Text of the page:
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Is there any scenario when we should go for NodeJS REST API instead of Java REST API?

 
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We can build REST api using Java and we can build using NodeJS too. Is there any scenario when we should go for NodeJS REST API instead of Java REST API?
Thanks
 
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That's an implementation decision that is not affected (and does not affect) by the overall design. If you already have Java REST code (and developers familiar with that), it may make sense to keep using that. Similarly with Node.js.
 
Monica Shiralkar
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Thanks. In case, it is not the case of existing REST APIs and the team has equally good skills for both Java and NodeJS then how should it be decided in such a case?
 
Tim Moores
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There are other factors you might want to consider. For example, node.js is its own separate server, whereas JAX-RS runs inside a servlet container. If you already have servlet containers running anyway, you may be able to use those to host the REST services as well. Or at the least you can leverage your knowledge of hosting servlet containers, if it has been decided that the REST services need their own server.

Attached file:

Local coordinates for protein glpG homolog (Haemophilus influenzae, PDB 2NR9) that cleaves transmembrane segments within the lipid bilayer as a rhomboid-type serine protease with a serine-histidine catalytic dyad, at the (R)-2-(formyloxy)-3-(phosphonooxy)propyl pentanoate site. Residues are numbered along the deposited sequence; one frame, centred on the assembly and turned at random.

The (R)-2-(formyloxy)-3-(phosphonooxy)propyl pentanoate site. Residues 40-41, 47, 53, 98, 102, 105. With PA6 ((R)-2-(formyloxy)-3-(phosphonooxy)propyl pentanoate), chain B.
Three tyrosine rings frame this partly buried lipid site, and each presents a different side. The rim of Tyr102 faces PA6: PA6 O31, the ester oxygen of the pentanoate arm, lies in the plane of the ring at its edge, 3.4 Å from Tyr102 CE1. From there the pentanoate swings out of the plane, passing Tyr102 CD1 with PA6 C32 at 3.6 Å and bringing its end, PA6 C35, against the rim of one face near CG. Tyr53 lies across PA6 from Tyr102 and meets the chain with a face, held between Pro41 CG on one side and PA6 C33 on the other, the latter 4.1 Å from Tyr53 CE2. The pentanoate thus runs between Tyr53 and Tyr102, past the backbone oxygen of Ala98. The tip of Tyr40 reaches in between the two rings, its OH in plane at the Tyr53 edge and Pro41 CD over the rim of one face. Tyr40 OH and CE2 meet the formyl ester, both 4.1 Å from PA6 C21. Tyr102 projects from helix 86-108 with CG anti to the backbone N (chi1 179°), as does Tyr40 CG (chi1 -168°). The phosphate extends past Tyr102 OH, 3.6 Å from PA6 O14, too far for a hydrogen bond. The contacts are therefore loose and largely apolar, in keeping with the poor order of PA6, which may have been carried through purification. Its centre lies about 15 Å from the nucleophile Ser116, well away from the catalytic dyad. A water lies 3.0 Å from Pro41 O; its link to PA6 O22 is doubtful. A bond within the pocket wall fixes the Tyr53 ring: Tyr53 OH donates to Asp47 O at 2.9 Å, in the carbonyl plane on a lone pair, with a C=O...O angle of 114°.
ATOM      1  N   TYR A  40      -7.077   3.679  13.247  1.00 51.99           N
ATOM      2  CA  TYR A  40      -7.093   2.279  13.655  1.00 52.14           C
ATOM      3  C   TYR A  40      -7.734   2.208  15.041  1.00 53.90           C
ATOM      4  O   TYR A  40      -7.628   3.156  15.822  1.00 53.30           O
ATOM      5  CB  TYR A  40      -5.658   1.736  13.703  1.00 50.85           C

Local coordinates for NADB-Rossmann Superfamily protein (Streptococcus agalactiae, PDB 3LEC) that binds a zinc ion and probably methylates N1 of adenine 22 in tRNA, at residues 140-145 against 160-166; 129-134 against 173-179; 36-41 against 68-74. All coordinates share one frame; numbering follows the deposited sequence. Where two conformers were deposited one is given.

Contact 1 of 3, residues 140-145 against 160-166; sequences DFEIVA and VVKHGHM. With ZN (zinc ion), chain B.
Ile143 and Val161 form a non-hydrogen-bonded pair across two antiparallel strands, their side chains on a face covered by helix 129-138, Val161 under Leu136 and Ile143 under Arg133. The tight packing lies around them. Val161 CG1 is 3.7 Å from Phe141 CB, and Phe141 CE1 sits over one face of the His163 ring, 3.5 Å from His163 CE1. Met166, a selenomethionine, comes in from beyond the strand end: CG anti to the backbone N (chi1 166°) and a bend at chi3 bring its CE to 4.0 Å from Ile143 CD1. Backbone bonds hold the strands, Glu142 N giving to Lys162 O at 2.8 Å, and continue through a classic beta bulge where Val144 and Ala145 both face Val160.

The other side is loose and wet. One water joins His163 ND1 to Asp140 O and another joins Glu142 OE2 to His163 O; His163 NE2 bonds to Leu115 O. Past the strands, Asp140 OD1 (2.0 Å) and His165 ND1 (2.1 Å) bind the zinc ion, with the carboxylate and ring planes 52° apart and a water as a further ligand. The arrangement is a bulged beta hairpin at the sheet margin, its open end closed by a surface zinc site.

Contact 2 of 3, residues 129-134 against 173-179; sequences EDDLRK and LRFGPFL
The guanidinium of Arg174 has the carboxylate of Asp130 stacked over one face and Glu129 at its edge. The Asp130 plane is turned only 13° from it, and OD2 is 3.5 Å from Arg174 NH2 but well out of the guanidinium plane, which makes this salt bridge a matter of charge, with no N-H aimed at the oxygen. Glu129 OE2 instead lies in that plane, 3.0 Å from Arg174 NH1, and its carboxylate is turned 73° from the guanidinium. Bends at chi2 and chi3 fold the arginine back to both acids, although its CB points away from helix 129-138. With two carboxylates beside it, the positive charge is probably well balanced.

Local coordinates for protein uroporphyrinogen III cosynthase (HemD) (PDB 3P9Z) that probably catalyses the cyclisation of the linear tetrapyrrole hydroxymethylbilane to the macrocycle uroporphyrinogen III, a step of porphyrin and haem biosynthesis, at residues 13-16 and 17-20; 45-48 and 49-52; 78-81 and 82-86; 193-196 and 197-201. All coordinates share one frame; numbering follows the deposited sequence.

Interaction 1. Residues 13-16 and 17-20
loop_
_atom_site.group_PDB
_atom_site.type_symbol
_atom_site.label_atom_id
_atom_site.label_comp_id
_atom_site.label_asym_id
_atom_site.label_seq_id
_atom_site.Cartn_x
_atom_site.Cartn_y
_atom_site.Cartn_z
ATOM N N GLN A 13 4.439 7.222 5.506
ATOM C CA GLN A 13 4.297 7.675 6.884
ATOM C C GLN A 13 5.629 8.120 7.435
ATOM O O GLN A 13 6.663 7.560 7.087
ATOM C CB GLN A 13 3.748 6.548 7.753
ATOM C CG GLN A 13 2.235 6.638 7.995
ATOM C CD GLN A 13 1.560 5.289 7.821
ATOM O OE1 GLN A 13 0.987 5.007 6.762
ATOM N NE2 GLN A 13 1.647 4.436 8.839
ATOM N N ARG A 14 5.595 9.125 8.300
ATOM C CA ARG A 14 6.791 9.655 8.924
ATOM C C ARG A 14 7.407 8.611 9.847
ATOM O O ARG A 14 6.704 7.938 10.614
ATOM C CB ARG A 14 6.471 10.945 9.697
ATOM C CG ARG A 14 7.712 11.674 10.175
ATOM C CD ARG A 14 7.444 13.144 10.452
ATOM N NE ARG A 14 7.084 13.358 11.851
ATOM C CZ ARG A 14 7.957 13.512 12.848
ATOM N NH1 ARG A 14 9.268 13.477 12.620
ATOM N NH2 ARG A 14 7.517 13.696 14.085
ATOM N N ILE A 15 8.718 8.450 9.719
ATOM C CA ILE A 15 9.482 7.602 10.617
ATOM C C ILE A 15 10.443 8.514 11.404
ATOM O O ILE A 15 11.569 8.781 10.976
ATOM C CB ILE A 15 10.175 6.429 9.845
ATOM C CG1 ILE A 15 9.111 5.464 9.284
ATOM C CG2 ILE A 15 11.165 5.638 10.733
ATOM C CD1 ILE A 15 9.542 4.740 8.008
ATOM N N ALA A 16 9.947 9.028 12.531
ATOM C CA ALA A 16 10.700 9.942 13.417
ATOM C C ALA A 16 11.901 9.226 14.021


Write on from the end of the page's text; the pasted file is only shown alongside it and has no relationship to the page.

Monica Shiralkar
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Thanks. It will be like diverting from the question but does creating Node.js REST API come under serverless programming?
 
Tim Moores
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No. Node.js is very much a server, just like any servlet container.
 
Monica Shiralkar
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Thank You
 
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Monica Shiralkar wrote:... does creating Node.js REST API come under serverless programming?


Do you mean serverless computing - where the application is executed in a (third-party) cloud environment?
 
Monica Shiralkar
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Yes I meant serverless computing. I have seen that in cloud. But node.js definitely has server.
 
Ron McLeod
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In that context, the server refers to the computing platform, not the role in a client-server architecture.
 
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Node JS is offering javascript coding, so it's quit faster than Java while execution. Node js is better in performance while it comes to handle rest apis comaprig with Java.

But there are some limitations with Node JS as well as it is built for small and less complex applications only. But Java built for large scale and highly complex applications too.

So now is up to you that how Is your application made for and used for. Hope it will be useful to you.
 
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SunilK Chauhan wrote:Node JS is offering javascript coding, so it's quit faster than Java while execution. Node js is better in performance while it comes to handle rest apis comaprig with Java.


Please cite your sources for this claim.

But there are some limitations with Node JS as well as it is built for small and less complex applications only.


Similar, please.
 
SunilK Chauhan
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Please check website : https://www.educba.com/java-vs-node-js/

And checkout Key difference section for more info.
 
Tim Moores
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A web site with banners advertising training for technology X is hardly an unbiased source of information about X.